# Linearity of Sums and Scalar Multiples of Square Lebesgue Integrable Functions

Recall from the Square Lebesgue Integrable Functions page that a function $f$ is said to be square Lebesgue integrable on an interval $I$ if $f$ is a Measurable function and $f^2$ is Lebesgue integrable on $I$. Furthermore, the set of all square Lebesgue integrable functions on $I$ is denoted $L^2 (I)$.

On the Products of Square Lebesgue Integrable Functions are Lebesgue Integrable page we looked at a nice theorem which said that if $f$ and $g$ are square Lebesgue integrable functions on an interval $I$ then $fg$ is Lebesgue integrable on $I$.

We will now prove that the sum of two square Lebesgue integrable functions on $I$ is square Lebesgue integrable on $I$ and that any scalar multiple of a square Lebesgue integrable function on $I$ is square Lebesgue integrable on $I$.

Theorem 1 (Additivity): Let $f$ and $g$ be square Lebesgue integrable functions on $I$. Then $f + g$ is square Lebesgue integrable on $I$. |

**Proof:**If $f$ and $g$ are both square Lebesgue integrable functions on $I$ then $f, g \in M(I)$ and $f^2, g^2 \in L(I)$.

- Since $f, g \in M(I)$ there exists sequences of step functions $(f_n(x))_{n=1}^{\infty}$ and $(g_n(x))_{n=1}^{\infty}$ that converge to $f$ and $g$ (respectively) almost everywhere on $I$. Define a new sequence of functions as $(f_n(x) + g_n(x))_{n=1}^{\infty}$. Then this sequence is a sequence of step functions (since the sum of two step functions is a step function) that converges to $f + g$ almost everywhere on $I$. Therefore $(f + g) \in M(I)$.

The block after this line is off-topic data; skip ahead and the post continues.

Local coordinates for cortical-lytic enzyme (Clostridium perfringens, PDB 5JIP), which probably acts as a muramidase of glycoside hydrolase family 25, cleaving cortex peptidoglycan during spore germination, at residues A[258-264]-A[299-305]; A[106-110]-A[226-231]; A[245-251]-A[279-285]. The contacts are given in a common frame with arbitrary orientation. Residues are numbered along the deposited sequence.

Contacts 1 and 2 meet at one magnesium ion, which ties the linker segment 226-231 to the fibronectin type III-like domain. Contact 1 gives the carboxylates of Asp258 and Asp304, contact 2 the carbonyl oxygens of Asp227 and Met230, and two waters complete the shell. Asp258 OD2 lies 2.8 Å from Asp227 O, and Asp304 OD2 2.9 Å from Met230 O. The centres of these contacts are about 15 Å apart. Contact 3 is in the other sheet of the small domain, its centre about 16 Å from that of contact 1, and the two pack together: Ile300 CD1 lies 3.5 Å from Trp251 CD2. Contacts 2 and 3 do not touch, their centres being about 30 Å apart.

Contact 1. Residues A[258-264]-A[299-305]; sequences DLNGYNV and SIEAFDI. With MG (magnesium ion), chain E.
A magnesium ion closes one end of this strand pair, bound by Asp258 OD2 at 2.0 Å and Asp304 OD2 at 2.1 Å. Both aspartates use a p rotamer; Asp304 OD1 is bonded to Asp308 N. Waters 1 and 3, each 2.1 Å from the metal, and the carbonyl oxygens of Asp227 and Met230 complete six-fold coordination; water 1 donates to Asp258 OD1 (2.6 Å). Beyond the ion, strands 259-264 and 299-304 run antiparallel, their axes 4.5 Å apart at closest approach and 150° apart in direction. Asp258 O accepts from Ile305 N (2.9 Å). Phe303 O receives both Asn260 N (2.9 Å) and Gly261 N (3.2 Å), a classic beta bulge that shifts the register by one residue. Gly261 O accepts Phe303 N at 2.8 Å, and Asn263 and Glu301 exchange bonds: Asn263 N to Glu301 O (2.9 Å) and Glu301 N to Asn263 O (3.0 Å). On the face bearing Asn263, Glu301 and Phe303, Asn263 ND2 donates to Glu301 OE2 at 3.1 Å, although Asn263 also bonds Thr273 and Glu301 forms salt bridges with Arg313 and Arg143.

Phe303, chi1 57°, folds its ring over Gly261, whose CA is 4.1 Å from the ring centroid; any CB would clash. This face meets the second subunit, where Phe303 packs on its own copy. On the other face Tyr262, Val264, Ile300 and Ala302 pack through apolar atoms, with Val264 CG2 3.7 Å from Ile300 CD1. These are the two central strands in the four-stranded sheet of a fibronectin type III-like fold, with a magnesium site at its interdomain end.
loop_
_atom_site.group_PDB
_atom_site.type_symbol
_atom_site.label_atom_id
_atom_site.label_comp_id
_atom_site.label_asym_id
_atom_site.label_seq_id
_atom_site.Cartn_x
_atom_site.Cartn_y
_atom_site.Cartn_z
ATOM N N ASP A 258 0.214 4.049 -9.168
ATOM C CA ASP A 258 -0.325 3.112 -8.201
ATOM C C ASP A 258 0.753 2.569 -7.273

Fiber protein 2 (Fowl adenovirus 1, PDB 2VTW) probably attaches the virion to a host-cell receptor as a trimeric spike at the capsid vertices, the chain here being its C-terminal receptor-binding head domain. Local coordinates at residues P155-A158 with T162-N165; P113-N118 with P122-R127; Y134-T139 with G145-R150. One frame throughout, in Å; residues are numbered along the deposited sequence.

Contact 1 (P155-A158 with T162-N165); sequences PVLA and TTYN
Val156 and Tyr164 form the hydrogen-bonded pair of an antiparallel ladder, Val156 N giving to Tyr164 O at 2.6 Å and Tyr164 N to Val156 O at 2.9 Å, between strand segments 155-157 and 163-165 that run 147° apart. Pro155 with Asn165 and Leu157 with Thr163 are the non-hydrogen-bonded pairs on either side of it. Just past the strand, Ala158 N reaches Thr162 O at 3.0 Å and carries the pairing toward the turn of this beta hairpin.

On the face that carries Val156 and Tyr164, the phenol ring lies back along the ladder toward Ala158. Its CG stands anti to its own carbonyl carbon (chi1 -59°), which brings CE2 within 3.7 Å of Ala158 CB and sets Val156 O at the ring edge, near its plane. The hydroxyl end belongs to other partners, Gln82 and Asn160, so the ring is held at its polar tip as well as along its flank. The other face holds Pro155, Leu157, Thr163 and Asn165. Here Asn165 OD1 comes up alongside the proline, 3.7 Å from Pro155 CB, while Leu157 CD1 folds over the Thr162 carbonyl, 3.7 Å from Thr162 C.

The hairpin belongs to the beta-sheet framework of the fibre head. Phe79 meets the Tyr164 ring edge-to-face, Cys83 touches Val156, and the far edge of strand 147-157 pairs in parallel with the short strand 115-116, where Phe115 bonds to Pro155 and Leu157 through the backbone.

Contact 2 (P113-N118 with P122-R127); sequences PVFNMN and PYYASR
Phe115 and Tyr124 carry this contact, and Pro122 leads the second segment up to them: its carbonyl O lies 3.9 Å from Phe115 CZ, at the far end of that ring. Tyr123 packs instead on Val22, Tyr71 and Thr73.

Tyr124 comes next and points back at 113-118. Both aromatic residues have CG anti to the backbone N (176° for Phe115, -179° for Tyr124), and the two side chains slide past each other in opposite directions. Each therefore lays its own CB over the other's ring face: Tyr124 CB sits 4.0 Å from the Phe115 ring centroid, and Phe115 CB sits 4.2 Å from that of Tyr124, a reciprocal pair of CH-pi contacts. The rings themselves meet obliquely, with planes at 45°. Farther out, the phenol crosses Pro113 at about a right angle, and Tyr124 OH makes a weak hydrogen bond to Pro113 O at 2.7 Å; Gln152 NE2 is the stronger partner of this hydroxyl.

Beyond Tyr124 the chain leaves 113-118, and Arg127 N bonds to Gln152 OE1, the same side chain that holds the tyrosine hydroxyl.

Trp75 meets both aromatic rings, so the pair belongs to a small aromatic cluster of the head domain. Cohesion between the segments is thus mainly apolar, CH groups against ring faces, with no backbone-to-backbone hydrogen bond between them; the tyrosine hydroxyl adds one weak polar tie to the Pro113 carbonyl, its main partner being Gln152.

- Now we also have that $f^2, g^2 \in L(I)$ and we want to show that $(f + g)^2 \in L(I)$. Notice that:

- Since $f, g \in L^2(I)$ we have by the theorem referenced above that $fg \in L(I)$. So by Linearity of Lebesgue Integrals page we see that $(f^2 + 2fg + g^2) \in L(I)$ which shows that $(f + g)^2 \in L(I)$.

- Therefore $(f + g) \in M(I)$ and $(f + g)^2 \in L(I)$, so $f + g$ is square Lebesgue integrable on $I$. $\blacksquare$

Theorem 2 (Homogeneity): Let $f$ be square Lebesgue integrable functions on $I$ and let $c \in \mathbb{R}$. Then $cf$ is square Lebesgue integrable on $I$. |

**Proof:**Let $f$ be square Lebesgue integrable on $I$ and let $c \in \mathbb{R}$. Since $f$ is square Lebesgue integrable on $I$ we have that $f \in M(I)$ and $f^2 \in L(I)$.

- Since $f \in M(I)$ there exists a sequence of step functions $(f_n(x))_{n=1}^{\infty}$ which converges to $f$ almost everywhere on $I$. So for any $c \in \mathbb{R}$, $(cf_n(x))_{n=1}^{\infty}$ is a sequence of step functions that converges to $cf$ almost everywhere on $I$. So $cf \in M(I)$.

- Now since $f^2 \in L(I)$ we have that $(cf)^2 = c^2f^2 \in L(I)$ by the linearity of the Lebesgue integral since $c^2$ is just a constant.

- Since $cf \in M(I)$ and $(cf)^2 \in L(I)$ we have that $cf$ is square Lebesgue integrable on $I$. $\blacksquare$